Embrace failure. Fail fast. Fail small and early. Everyone has failures. Few failures are fatal.
Despite all the good advice about failure, people find it very hard to sit comfortably with failure. When outcomes matter and achievements are celebrated failure is often a disappointment regardless of the amount of official imprimatur. Failure attracts a whole lot of personal and cultural baggage. This is a significant issue when willingness to risk failure is a large part of an organisations ability to adapt.
Reading The Pirate Organization by Durand and Vergne gave me a somewhat different perspective on failure. Noting that many pirate organisations were short-lived and easily defeated by the forces of the state, Durand and Vergne still noted that pirate organisations helped establish new norms for international trade and even the way organisations worked. Pirates showed where states were weak, where trade was broken and where traditional organisations needed to become more agile and adapt. Their thesis is these fragile and often failing pirate organisations are a critical part of the process by which sovereign states and capitalist organisations adjust to new territories of economic endeavour.
Failures Create Norms Too
Projects that end in failure can play a critical role in defining norms in an organisation in a similar way. They also set norms that shape future activity as well. Failure draws human attention and with that attention there is a chance to influence the way that people perceive culture – the how we work around here expectation. Critically culture is an expectation of how we will interact. It is shaped more by what you do about failure than what you say.
Failure has a big influence because the activity that follows failures sends signals that shape people’s perspective on a few key elements of organisational activity:
- People worth supporting: How do you treat those whose projects fail. Give them the plum choice of the next project. Support them to learn what they need to learn to make their next efforts more successful. Whatever you do, don’t pretend the failure didn’t happen. They know it did. Hiding it loses the lessons and the uncertainty of silent treatment can be worse for people involved than blame.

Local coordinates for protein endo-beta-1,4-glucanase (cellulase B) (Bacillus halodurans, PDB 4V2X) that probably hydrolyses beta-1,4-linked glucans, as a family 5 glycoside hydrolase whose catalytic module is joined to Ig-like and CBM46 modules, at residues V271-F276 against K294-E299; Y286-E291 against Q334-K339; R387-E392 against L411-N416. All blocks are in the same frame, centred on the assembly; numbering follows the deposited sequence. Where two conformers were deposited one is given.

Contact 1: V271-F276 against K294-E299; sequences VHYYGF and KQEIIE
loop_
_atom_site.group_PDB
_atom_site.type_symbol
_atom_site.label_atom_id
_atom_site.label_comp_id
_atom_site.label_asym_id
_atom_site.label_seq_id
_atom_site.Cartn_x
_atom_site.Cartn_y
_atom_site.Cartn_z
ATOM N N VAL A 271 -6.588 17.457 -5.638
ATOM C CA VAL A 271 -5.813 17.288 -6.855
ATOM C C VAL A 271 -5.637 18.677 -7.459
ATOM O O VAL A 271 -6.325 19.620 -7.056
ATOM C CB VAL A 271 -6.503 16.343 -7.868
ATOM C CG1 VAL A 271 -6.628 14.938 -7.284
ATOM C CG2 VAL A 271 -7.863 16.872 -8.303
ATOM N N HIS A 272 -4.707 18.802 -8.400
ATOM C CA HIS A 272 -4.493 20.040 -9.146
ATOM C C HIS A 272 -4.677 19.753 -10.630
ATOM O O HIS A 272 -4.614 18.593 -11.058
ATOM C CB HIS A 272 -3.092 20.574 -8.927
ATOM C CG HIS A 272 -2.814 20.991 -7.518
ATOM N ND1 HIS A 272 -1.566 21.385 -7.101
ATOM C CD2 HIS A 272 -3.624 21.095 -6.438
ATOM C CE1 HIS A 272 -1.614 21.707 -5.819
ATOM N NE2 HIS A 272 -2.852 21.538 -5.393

- Purposes worth achieving: The surest way to signal that a purpose is important, is shared and is worth achieving is that people persist after a failed attempt and start developing new ways to achieve the goal based on the lessons from the failure.
- Problems needing fixes: Failures often highlight problems in supporting areas, systems or processes that need attention. This is how lessons are revealed by a chaos monkey. Whether or not people are prepared to learn and adapt to remedy these problems following failure is a major signal of the culture of an organisation. Do nothing and you can’t expect anyone else to care for those issues.
- Ways worth working: Failures often take down more than just a specific objective or a specific project. Small specific failures in organisations can be used as a weapon to sabotage wider transformations, particularly ones that change the way an organisation works. We’ve all heard some version of the refrain of the cynics “How can they succeed in the whole organisation if they can’t get their first pilot to work?” Whether an organisation persists, adapts or abandons a new way of working following a related failure sends a critical signal.
Norms Come From Actions. Not Posters.
You are going to struggle to convince people that you love and desire failure. The achievement orientation in your organisation culture will work against you all the way. Hiring a few change agents will help show tolerance and foster some adaptation but it won’t necessarily make failure acceptable.
Take down the posters encouraging people to risk failure. Show them instead how you act after failures happen. That moment is when you get to signal what matters to your organisation in terms of purposes, people and processes.